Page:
In-hospital medication review has been linked to improved outcomes after discharge, yet there is little evidence to support the use of community pharmacy-based interventions as part of transitional care.
To determine whether receipt of a postdischarge community pharmacy-based medication reconciliation and adherence review is associated with a reduced risk of death or re-admission.
Propensity score-matched cohort study.
Patients over age 66 years discharged home from an acute care hospital from 1 April 2007 to 16 September 2016.
MedsCheck, a publicly funded medication reconciliation and adherence review provided by community pharmacists.
The primary outcome was time to death or re-admission (defined as an emergency department visit or urgent rehospitalisation) up to 30 days. Secondary outcomes were the 30-day count of outpatient physician visits and time to adverse drug event.
MedsCheck recipients had a lower risk of 30-day death or re-admission (23.4% vs 23.9%, HR 0.97, 95% CI 0.95 to 1.00, p=0.02), driven by a decreased risk of death (1.7% vs 2.1%, HR 0.79, 95% CI 0.73 to 0.86) and rehospitalisation (11.0% vs 11.4%, HR 0.96, 95% 0.93–0.99). In a post hoc sensitivity analysis with pharmacy random effects added to the propensity score model, these results were substantially attenuated. There was no significant difference in 30-day return to the emergency department (22.5% vs 22.8%, HR 0.99, 95% CI 0.96 to 1.01) or adverse drug events (1.5% vs 1.5%, HR 1.03, 95% CI 0.94 to 1.12). MedsCheck recipients had more outpatient visits (mean 2.11 vs 2.09, RR 1.01, 95% CI 1.00 to 1.02, p=0.02).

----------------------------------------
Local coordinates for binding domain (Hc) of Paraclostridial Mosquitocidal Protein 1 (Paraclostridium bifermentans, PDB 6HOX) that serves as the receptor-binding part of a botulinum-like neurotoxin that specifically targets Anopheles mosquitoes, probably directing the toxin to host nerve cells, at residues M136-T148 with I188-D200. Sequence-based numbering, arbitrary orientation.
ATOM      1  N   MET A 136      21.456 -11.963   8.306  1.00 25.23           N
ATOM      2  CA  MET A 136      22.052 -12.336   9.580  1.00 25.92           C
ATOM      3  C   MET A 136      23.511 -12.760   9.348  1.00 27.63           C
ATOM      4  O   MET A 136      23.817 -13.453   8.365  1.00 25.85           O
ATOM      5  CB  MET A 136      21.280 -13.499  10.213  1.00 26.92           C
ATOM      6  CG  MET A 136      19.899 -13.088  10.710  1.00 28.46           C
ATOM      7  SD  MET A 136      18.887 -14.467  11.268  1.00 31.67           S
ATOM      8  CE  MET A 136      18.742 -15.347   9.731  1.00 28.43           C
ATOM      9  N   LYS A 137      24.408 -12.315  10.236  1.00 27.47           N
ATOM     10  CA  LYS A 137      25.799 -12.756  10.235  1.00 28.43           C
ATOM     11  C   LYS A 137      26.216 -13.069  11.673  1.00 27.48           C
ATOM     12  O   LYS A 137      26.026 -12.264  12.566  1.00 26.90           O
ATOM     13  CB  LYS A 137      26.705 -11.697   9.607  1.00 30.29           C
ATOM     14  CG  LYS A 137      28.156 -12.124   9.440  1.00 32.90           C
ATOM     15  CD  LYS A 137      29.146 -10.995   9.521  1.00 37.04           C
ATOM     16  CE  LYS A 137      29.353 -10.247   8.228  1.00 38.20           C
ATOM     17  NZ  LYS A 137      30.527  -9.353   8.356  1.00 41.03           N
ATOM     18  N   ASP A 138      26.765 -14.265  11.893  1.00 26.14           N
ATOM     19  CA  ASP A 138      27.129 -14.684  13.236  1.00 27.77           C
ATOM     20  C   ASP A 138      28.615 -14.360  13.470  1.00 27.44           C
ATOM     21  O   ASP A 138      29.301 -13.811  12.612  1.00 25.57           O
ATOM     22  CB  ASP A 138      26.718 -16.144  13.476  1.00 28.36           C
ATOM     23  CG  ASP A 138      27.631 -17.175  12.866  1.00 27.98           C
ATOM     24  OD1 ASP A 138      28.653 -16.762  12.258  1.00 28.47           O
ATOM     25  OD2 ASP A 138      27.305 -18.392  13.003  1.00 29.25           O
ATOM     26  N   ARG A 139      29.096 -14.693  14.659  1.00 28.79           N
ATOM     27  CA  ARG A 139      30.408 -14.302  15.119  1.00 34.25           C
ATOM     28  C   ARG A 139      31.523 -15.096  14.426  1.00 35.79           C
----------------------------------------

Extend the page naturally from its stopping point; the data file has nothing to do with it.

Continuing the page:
Conclusions and relevance
Among older adults, receipt of a community pharmacy-based medication reconciliation and adherence review was associated with a small reduced risk of short-term death or re-admission. Due to the possibility of unmeasured confounding, experimental studies are needed to clarify the relationship between postdischarge community pharmacy-based medication review and patient outcomes.